Many thanks to those who have supported my Go Fund Me campaign, “They Don’t Eat Alone in Spain” — a post-divorce narrative of how 52 Artist Dates healed my heart and pointed me in the direction of my dreams –- and my goal of manifesting blog into book deal. It is a joy to share your stories in mine.
My friend Bob Conlin recently invited me to join a group challenge called 100 Days of Greatness.
Each of us chooses something, anything, we want to do for or achieve in 100 days. We answer a couple of questions about what we want to do, why we want to do it and how we will measure success. And then update the group at least once a week.
My 100 Days of Greatness? 100 Days of Writing and Editing “They Don’t Eat Alone in Spain.”
“Day One. Forty-five minutes on manuscript. (I promised 30.) Setting a timer helps. Don’t feel like I made much progress … but I honored my commitment. Brava!
“When I was writing regularly the words seemed to fly off my fingers. The process, joyous. I am reminded of these words from my meditation teacher … ‘Our mind wanders, and we gently return to the mantra.’
“And I gently return to the page. The practice.”
Practice builds muscle. Momentum. And action begets action. I’ve been seeing this in my campaign. As I continue to commit to “They Don’t Eat Alone in Spain,” others do the same.
Like the mother of a long-time friend from college (who wishes to remain anonymous). She’s been one of my biggest fans since I began blogging from Rwanda in 2012. She sent a donation earlier this week, adding a note that read, “I believe in you.”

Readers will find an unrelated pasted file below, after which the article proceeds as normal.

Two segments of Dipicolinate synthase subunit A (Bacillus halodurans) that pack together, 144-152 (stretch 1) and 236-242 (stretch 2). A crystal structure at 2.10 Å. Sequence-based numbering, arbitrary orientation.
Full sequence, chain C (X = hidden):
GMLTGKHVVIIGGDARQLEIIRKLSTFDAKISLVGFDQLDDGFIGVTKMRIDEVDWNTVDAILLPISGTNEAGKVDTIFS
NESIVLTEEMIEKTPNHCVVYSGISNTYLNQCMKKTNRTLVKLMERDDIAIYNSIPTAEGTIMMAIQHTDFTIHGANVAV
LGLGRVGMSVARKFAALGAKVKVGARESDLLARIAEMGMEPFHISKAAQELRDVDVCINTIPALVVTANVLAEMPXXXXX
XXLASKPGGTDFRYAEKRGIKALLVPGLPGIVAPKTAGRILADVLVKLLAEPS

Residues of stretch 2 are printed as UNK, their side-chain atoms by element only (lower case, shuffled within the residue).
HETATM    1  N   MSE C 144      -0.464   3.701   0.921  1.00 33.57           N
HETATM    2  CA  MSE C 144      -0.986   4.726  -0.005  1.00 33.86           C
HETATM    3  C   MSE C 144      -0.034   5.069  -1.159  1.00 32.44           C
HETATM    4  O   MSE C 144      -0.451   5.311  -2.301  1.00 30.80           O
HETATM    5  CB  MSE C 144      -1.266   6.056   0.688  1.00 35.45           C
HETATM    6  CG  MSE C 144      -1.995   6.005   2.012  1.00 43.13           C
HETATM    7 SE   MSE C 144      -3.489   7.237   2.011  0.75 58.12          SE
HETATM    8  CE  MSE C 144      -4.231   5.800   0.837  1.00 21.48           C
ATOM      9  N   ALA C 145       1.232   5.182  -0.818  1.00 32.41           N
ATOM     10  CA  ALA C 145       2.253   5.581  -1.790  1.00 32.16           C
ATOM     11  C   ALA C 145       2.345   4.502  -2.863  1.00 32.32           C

Like my dear friend Kip Helverson, who in the swirl of life’s unexpected also found time to make a contribution. And Laura Silverman, whose own round-the-world adventures inspired my own. “Can’t wait to read it!” she wrote, along with her donation.
Many thanks to each of you, for your support — both financial and energetic. Seems there’s a place on the shelves for one more happy ending. — a post-divorce narrative where the protagonist sweeps herself off her own feet. (And without even trying … isn’t that always the way with romance?!)
“It’s not about the money….”
I’ve heard these words more times than I can count. In work. In divorce. In marriage. In financial decisions. My experience is, the moment I say “It’s not about the money …” it IS about the money.
And yes, this IS a fundraising campaign.
And yet, I have been delighted by the non-monetary gifts that have come from this effort. They are:
1. I’m having fun! When I’m writing my blog, a paid-assignment, or a piece to submit for publication, I toil. Considering each and every word. Not so here … Much to my surprise, I write these updates right on the Go Fund Me site. No cutting, pasting, perseverating, or wringing of hands. It’s an update or a thank you. Nothing more. An unexpected exercise in keeping it light!
2. I continue to gain clarity about my vision. Every time I write an update, I need to answer the question, “What is ‘They Don’t Eat Alone in Spain’ about anyway?”
It’s my story. About how I found healing after my divorce, not through the love of another person. But by romancing myself. That by committing each week to doing something fun, interesting, inspiring or different — Alone! — I began to see clearly who I was. What I liked. What I didn’t. And was able to step into a life I’d been dreaming of. A life as a writer. A life overseas.